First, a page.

Friday, October 5, 2007

Serenity vs. Firefly

Like many geeks, I'm a big fan of the short-lived but magnificent TV show Firefly. Firefly went off the air very quickly, but went on to sell like crazy on DVD. Passionate fans petitioned its network to keep it on the air. The effort failed, but its passion and momentum - and the series' DVD sales - provided the show's creator Joss Whedon with the leverage to make a movie of it.

The movie, Serenity, totally didn't satisfy me. It wasn't quite a movie, but it wasn't a movie-length episode either. There was something just plain off about it. Recently I figured out what.

I'm reading a book on writing TV dramas. Pretty much every book you'll ever read about an artform by a practitioner of that artform will include some soliloquy on why this particular artform is better than any other. My book on writing TV drama is no exception, and its explanation of why TV drama is the artform of artforms showed me what it was about Serenity that seemed off to me.

(If you don't think programmers are guilty of this same indulgence, by the way, read Paul Graham.)

According to this book, the great strength of TV drama over feature films is character development. Where shows like NYPD Blue and The Sopranos can trace relationships and personal transformations over the course of a decade, the concentrated, compressed timeframe of a movie gives you superior flash and dazzle - but virtually nothing when it comes to depth and insight. There just isn't time for reflection in a feature film, and even if there were time, it wouldn't be the right context.

Serenity takes the character arcs and story development that Joss Whedon had planned to build and develop over the course of years and squishes them into one big, character-develop-y, mystery-reveal-y series of events. I say "series of events" because it's supposed to be an adventure, but it isn't. It's not an adventure because it's just too much to handle. Action/adventure movies always have a certain superficiality to them, and that's there for a reason. The events in movies like that are so dramatic, one after the other, that you need some superficial banter just to buy into it. A movie which had action/adventure events happening to real people wouldn't give you an adrenaline rush; it'd give you post-traumatic stress disorder. You need something silly to remind you it's just a movie.

Serenity doesn't give you that. It gives you the events of an adventure with the story revelations, complicated relationships, and serious moments of a detailed, sophisticated drama. But it packs all that into the space of a feature film, and the result is claustrophobic. Serious moments need room to breathe. The deep revelations, surprising transformations, and particularly the evolving relationships in Serenity are all way too much weight for the thin bones of a movie to hold up. The whole thing collapses under its own intensity, and the effect is just disorienting; you're left wondering how these people could possibly have changed so much since the last time you saw them.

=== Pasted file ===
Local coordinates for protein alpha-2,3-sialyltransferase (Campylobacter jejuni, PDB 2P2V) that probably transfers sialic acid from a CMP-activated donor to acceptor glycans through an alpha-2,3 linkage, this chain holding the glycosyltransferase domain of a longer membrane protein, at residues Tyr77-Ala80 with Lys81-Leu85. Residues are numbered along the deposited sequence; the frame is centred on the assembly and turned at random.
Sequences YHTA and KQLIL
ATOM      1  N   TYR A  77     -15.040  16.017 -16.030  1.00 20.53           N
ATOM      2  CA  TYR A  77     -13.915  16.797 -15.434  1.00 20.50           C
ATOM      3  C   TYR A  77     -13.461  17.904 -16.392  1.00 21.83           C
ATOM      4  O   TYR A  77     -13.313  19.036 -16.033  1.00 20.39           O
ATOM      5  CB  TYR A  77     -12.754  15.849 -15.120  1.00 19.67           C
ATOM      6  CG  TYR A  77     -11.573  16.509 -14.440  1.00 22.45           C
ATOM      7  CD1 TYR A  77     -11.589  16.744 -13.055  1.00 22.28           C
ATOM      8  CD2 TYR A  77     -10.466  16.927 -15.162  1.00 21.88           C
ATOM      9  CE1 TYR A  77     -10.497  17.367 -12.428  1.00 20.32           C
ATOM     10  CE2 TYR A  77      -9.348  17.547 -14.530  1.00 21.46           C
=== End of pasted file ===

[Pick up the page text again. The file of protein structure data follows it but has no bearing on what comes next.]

Serenity isn't really a movie of Firefly as much as it is the Cliff Notes version of Firefly's missing seasons. Because I'm not an insane, demented asshole, or a network executive - but I repeat myself - I know that Firefly going off the air was a tragic, idiotic mistake and a disservice to the entire world. But they shouldn't have made a feature out of it. They should have held out for a miniseries, and seen that go to DVD. If they had, it could have been incredible.

1 comment:

  1. I ran into your blog by way of the's Sony vs Kozyndan debacle. They had a link to your side by side comparison and I wanted to learn more. I saw the Serenity vs Firefly link and was far more intrigued and thought I'd leave a comment.

    Never seeing the Firefly series. I netflix'd Serenity for the SciFi of it all. X-files, Battlestar Gallactica and Torchwood are my vices. When I watched Serenity I was hooked. I like the characters so much I netflix'd the entire series. I just finished the last episode last night and I'm already feeling withdrawals. I am glad I wasn't watching the series when it was on television because that would of broke my heart seeing a great show like that get canceled. I feel sort of guilty because I work for a FOX affiliate. LOL. My point was, there was enough character development for a non-firefly viewer to bond with the characters. Sure it left me wanting more but maybe that was Joss's master plan. He notched another Firefly fan because of it. Thanks for your time.



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